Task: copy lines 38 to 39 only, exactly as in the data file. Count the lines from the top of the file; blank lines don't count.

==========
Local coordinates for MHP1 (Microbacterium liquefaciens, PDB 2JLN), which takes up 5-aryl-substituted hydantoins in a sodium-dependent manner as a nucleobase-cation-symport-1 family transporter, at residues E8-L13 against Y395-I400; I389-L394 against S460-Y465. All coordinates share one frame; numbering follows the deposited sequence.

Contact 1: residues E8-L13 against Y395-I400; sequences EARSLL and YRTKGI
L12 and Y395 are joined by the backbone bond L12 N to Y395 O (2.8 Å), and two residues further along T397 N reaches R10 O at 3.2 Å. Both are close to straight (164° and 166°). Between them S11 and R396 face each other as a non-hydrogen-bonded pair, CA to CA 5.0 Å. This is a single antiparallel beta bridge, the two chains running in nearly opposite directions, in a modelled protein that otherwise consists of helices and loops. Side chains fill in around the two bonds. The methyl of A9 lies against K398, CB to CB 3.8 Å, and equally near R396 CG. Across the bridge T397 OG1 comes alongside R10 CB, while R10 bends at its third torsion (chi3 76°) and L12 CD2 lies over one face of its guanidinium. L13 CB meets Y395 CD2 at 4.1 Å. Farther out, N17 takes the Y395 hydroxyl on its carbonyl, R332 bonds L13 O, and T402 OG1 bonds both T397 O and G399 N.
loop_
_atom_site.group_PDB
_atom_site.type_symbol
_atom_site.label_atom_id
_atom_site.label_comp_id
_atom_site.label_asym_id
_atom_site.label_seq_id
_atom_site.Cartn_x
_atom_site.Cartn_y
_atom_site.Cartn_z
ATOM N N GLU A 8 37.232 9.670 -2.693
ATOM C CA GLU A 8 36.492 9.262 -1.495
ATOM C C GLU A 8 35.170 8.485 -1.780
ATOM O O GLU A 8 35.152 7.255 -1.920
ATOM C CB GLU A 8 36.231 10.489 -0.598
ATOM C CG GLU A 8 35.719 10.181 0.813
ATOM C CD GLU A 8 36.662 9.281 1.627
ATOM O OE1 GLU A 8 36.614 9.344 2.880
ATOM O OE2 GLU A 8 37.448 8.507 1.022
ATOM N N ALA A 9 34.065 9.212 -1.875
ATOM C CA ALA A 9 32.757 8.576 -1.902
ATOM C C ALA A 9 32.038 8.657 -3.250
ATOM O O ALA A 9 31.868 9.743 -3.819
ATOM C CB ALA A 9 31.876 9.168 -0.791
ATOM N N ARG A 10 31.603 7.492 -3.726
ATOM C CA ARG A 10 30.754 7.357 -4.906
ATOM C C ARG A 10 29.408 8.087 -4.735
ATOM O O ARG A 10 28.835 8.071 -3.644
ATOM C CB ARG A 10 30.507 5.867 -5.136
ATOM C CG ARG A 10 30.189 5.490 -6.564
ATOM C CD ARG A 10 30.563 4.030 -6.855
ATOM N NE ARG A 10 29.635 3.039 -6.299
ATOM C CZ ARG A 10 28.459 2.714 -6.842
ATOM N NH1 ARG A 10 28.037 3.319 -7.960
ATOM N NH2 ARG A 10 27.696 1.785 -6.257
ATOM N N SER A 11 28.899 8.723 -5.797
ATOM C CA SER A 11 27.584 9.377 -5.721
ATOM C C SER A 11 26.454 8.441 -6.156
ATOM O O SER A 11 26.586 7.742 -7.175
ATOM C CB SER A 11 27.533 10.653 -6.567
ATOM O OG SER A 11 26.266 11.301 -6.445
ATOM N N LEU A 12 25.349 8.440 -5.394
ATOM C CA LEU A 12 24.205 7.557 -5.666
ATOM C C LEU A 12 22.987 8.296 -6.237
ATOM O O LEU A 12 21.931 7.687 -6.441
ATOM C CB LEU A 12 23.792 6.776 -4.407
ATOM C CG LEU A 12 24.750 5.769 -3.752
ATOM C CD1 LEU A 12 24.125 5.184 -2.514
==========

ATOM N NH2 ARG A 10 27.696 1.785 -6.257
ATOM N N SER A 11 28.899 8.723 -5.797